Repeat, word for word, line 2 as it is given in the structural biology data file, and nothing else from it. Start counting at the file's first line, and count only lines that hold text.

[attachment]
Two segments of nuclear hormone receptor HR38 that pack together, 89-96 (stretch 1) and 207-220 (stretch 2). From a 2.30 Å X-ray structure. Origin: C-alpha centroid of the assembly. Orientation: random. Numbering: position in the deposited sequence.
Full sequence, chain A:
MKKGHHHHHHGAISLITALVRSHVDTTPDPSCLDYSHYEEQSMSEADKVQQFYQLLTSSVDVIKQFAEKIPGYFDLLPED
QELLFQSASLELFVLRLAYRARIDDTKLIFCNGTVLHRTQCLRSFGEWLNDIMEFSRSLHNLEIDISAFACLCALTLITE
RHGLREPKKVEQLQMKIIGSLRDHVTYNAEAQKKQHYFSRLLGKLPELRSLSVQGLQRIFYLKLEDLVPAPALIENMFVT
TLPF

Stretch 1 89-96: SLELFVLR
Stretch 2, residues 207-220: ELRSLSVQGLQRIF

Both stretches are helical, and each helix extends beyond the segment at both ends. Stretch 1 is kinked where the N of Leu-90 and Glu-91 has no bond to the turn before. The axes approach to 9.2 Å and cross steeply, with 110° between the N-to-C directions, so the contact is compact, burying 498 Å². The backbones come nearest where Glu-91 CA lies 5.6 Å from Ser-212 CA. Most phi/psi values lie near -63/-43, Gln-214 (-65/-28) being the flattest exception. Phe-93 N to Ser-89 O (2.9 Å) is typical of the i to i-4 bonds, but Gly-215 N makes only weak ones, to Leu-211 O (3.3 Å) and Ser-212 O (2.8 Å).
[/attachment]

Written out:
Full sequence, chain A: